The Glass Coffin: Liza Corbett Revisited

Below are some recent works from one of my longtime favorites, Liza Corbett. Her fanciful watercolors enchant me with their elegant, melancholy surrealism, sweeping, willowy lines, and languid Victorian ladies. I especially like the motif of eyes peering out of women’s skirts, as if their vestiture were a kind of morbid extension of their bodies/selves. Her delicately lovely images put me in mind of spiritualist seances, mythological stories where women are transformed into animals, and the membranous veil, as diaphanous as her art, between the living and deathly realms. I love the artist’s statement on her site, which elaborates:

{Liza Corbett’s work contemplates The Summer-Land, the spirit world that lays unseen alongside our own. She creates visual narratives populated with otherworldly women and animals, under heavy suns in hazy, wan skies. Her subject matter is tinged with the menace of pre-modern life and suffused with an air of melancholy. Influenced by nineteenth-century spiritualism, by Dark Romanticism, and by myths, fables and old tales, Liza aims to create images that, like tarot or other methods of divination, suggest a strange and impenetrable significance underlying our worldly existence.}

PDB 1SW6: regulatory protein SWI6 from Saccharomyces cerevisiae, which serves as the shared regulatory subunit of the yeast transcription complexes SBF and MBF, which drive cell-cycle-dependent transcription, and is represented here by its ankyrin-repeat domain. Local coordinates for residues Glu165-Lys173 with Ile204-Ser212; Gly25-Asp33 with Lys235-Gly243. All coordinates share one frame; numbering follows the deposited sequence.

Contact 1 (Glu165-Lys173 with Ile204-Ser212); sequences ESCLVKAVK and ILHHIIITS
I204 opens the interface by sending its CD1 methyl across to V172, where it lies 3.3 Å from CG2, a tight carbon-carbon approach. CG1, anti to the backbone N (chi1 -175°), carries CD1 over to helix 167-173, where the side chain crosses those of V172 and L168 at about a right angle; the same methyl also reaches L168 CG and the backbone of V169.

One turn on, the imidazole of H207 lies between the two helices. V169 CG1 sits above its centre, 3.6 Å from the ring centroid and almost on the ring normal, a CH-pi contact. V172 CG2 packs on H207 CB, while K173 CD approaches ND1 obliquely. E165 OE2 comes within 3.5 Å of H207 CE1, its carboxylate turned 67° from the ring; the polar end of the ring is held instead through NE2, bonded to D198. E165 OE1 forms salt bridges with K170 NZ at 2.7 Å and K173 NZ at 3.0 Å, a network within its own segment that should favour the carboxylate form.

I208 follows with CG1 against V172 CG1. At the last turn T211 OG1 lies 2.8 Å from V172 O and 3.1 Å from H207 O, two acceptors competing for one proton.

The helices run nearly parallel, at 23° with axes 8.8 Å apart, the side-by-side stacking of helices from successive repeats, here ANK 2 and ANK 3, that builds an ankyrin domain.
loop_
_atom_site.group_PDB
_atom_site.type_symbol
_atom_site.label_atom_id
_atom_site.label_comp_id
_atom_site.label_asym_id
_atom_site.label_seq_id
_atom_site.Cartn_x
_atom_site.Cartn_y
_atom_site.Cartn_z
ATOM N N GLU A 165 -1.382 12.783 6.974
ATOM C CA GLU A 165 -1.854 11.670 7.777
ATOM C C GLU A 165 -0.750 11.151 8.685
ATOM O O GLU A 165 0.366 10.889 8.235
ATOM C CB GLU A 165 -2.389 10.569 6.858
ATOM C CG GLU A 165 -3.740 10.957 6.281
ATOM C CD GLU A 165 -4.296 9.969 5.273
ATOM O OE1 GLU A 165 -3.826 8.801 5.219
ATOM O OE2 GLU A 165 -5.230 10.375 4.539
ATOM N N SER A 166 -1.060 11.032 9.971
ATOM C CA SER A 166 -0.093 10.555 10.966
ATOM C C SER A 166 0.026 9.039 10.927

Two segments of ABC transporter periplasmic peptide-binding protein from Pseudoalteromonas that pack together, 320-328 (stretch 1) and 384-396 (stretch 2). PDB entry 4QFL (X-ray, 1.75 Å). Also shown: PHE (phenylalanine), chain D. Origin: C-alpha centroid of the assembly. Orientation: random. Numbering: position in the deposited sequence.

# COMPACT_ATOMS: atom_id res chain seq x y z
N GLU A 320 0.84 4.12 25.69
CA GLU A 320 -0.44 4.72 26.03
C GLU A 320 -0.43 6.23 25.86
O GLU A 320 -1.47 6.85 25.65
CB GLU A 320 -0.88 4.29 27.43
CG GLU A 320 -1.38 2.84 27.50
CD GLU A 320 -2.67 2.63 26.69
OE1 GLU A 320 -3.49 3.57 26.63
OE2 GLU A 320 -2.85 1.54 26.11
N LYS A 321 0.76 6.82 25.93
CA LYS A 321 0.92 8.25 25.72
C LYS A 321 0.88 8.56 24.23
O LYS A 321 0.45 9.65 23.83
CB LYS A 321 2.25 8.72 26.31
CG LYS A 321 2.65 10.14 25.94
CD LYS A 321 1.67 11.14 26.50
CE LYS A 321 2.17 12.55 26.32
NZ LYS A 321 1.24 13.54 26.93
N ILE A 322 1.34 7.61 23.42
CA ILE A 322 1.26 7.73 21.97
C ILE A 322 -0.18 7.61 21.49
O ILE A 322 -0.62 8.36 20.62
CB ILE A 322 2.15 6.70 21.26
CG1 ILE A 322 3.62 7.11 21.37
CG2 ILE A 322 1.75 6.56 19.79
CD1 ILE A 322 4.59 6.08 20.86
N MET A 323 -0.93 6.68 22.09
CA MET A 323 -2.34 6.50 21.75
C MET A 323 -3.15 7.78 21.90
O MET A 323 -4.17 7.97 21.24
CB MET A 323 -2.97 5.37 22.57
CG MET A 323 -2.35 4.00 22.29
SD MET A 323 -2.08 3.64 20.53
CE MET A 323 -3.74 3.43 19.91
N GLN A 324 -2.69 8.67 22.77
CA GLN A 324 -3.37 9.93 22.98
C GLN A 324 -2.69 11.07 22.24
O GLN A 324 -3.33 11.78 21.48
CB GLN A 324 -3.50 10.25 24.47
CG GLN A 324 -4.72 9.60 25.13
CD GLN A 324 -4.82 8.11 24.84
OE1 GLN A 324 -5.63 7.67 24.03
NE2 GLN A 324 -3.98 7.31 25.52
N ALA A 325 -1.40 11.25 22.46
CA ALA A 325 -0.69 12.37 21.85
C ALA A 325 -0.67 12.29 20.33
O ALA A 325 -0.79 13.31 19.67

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Huzzah, I have acquired a copy of the beautiful sold-out Malina print from BloodMilk Exquisite Corpse! This illustration of expressive hands, flowers, snakes, and planchette, by the amazing Liza Corbett, combines my love of floral arrangements in art with my fascination for spiritualism.

Exquisite Corpse takes its name from the 1920s parlor game in which surrealists each added to an assemblage of words or images in turn, and is a collaborative collective focusing on limited runs of art objects by independent artists and craftspeople, including perfumes, incense, handmade trinket boxes and offering bowls, and other things of uncanny beauty.